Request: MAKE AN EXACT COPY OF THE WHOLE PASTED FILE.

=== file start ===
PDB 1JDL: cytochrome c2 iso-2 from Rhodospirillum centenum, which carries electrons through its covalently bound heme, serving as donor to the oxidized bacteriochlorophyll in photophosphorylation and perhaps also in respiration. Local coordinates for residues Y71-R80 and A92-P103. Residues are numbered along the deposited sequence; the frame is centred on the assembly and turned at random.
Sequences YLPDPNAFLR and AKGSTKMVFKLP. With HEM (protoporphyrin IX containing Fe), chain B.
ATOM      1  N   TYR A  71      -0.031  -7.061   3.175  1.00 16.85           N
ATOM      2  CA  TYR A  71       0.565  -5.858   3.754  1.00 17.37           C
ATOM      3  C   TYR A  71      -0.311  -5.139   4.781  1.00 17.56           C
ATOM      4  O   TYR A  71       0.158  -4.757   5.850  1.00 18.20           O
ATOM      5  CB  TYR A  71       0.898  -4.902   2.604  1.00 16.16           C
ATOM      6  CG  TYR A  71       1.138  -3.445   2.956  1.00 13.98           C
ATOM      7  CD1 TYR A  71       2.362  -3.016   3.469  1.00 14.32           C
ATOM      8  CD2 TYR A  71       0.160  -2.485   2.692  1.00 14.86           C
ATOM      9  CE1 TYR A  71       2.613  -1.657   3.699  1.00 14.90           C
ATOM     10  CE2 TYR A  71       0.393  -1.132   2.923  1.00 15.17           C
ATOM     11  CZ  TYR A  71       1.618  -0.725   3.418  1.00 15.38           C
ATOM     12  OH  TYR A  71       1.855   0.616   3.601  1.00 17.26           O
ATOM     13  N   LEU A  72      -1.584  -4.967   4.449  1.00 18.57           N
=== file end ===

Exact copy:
PDB 1JDL: cytochrome c2 iso-2 from Rhodospirillum centenum, which carries electrons through its covalently bound heme, serving as donor to the oxidized bacteriochlorophyll in photophosphorylation and perhaps also in respiration. Local coordinates for residues Y71-R80 and A92-P103. Residues are numbered along the deposited sequence; the frame is centred on the assembly and turned at random.
Sequences YLPDPNAFLR and AKGSTKMVFKLP. With HEM (protoporphyrin IX containing Fe), chain B.
ATOM      1  N   TYR A  71      -0.031  -7.061   3.175  1.00 16.85           N
ATOM      2  CA  TYR A  71       0.565  -5.858   3.754  1.00 17.37           C
ATOM      3  C   TYR A  71      -0.311  -5.139   4.781  1.00 17.56           C
ATOM      4  O   TYR A  71       0.158  -4.757   5.850  1.00 18.20           O
ATOM      5  CB  TYR A  71       0.898  -4.902   2.604  1.00 16.16           C
ATOM      6  CG  TYR A  71       1.138  -3.445   2.956  1.00 13.98           C
ATOM      7  CD1 TYR A  71       2.362  -3.016   3.469  1.00 14.32           C
ATOM      8  CD2 TYR A  71       0.160  -2.485   2.692  1.00 14.86           C
ATOM      9  CE1 TYR A  71       2.613  -1.657   3.699  1.00 14.90           C
ATOM     10  CE2 TYR A  71       0.393  -1.132   2.923  1.00 15.17           C
ATOM     11  CZ  TYR A  71       1.618  -0.725   3.418  1.00 15.38           C
ATOM     12  OH  TYR A  71       1.855   0.616   3.601  1.00 17.26           O
ATOM     13  N   LEU A  72      -1.584  -4.967   4.449  1.00 18.57           N